Robinson gave them a contract and they assumed he'd take on a lot more responsibility than he did. Says Danny, "We thought Bobby Robinson was going to be our manager, but he turned into a real disappointment." He always promised things, but they never seemed to happen. This is why, even with a record deal, the Continentals never made that many appearances.
Around May 1956, while they were waiting for Herman's and Grippers' parental signatures on the contract, Tommy Smalls (Dr. Jive) came to see them at a show they were doing at Brooklyn's Girls' High School. He brought along some representatives from Mardi Gras Records (probably Jerry Winston, looking for talent for his soon-to-be-launched Onyx label), but soon learned that they had the Bobby Robinson deal in the works.
During this same period, Buddy Payne impulsively quit the group and joined the Marines. Their first thought was to not replace him, but all their arrangements were for five voices, so they had to get someone. They initially tried Buddy's younger brother, Ronnie, who was just getting out of Junior High School. He knew all the arrangements and could sing, but his parents felt he was too young, so that killed that.
Fortunately, Danny was still friendly with John "Peanut" Jones, his old buddy from the Romancers. Peanut agreed to join the Continentals and it was off to do some serious practicing. Danny says, "He fit in well from the beginning."
Finally. June 29, 1956. The big day. "The night before, I was so nervous I could hardly sleep," Danny says. Scheduled for 11:00 AM, the Continentals showed up at Manhattan's Beltone studios early, so they could rehearse one last time.
While they were practicing, in walked Earl Lewis and the Channels. The two groups had met on a show at St. Augustin's Church in Brooklyn and now the Continentals and the Channels were each ready for their first session. According to Earl Lewis, "'Dear Lord' just knocked me out." Earl admits that listening to Danny (the high tenor on the tune) was what prompted him to pump up his falsetto part in "The Closer You Are."
With Bobby Robinson and his brother Danny supervising the session, the Continentals stepped up to the mike and laid down "Dear Lord" (led by Herman, with Danny doing the high tenor echo) and "Fine, Fine Frame" (led by Herman). Remember when I said that the tune had originally been called "Fine Brown Frame"? Well, Bobby Robinson had reminded them that Nellie Lutcher had had a 1948 hit with a song of that name. While there's no law against having two songs with the same name, Robinson didn't want any confusion. So the guys had changed it to "Fine, Fine Frame" and had spent weeks practicing it that way so there'd be no slip-ups the day of the recording.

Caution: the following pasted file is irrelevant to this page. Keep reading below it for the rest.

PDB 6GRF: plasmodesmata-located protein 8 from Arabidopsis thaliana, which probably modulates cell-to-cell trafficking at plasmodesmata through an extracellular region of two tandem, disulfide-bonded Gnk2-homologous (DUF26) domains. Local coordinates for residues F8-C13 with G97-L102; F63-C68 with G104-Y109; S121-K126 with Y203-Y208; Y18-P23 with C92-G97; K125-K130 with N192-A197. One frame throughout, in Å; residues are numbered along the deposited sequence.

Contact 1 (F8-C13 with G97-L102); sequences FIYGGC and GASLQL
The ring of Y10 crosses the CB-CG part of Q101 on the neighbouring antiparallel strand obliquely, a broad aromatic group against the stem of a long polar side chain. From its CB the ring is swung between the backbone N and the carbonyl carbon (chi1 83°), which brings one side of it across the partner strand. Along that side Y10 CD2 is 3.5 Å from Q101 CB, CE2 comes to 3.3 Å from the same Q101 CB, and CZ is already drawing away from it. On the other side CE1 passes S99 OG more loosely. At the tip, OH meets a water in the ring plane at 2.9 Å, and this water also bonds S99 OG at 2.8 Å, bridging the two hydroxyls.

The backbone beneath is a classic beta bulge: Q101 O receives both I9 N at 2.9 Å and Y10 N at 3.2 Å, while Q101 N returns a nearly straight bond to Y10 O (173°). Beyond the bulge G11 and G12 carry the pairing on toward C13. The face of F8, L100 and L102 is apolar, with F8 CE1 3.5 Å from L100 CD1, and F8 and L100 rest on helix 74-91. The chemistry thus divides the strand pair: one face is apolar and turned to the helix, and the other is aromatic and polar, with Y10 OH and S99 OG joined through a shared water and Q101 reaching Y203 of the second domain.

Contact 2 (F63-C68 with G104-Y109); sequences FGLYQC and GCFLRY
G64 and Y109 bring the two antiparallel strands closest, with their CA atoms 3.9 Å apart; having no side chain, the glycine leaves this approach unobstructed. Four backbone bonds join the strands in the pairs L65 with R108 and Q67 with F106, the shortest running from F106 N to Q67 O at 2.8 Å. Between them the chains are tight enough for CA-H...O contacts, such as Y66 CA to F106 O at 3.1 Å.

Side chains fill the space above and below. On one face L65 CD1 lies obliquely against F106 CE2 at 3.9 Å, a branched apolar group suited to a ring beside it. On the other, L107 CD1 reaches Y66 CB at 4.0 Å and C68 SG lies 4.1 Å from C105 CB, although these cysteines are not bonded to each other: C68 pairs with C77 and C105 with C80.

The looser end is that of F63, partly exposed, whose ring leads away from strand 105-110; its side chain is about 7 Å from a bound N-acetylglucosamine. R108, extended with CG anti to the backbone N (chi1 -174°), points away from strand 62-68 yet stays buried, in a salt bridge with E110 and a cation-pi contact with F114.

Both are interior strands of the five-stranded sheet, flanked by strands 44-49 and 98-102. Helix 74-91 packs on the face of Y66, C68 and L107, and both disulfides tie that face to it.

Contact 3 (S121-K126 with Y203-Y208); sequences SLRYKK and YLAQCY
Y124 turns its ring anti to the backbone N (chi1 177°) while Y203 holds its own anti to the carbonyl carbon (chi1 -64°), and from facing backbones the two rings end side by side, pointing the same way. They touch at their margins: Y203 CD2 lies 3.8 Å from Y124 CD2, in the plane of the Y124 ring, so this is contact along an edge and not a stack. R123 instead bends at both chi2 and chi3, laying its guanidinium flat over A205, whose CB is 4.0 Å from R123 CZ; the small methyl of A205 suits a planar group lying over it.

The studio band consisted of saxman King Curtis (who wrote out the charts for them), guitarist Mickey Baker, drummer Philly Joe Jones, pianist Panama Lewis, and a bassist whom no one can remember. Although it took 3 to 3 1/2 hours, there were only three takes of "Dear Lord" and two of "Fine, Fine Frame." When their time was up, they stayed around to hear the Channels record "The Closer You Are" and "Now You Know."
While Earl Lewis gives credit to the Continentals for his group's sound, Bobby Robinson was more excited about the potential of the Channels. Thus, he released "The Closer You Are" in August, while taking his time with "Dear Lord." Both would be issued on Robinson's new Whirlin' Disc label (which he owned in partnership with Jubilee's Jerry Blaine; this is why reissues were on Port, run by Jerry Blaine's son, Steve, who was only 17 when he started Port in 1957).
The guys waited and waited for Robinson to release the record, which he finally did in October 1956. Danny first heard "Dear Lord" on Jack Walker (the Pear-Shaped Talker)'s 7:00 to 9:00 AM show on WOV.
The disc was reviewed on November 17, with "Dear Lord" receiving an "excellent" rating and "Fine, Fine Frame" getting a "good." Other reviews that week went to the G-Clefs' "Cause You're Mine," the Diablos' "A Teardrop From Heaven," the Cues' "Why," and the Baltineers' "Tears In My Eyes."
The Continentals practiced loads of songs. Each one was given a number, and they all memorized the numbers along with the titles. Thus, when someone called out #20, they all knew it was time to sing the Spaniels' "Baby It's You." #25 triggered the Dells' "Why Do You Have To Go." Naturally, they kept the good stuff for themselves: #1 was "Dear Lord" and #2 was "Fine, Fine Frame." By the end of 1956, their repertoire included almost 50 tunes.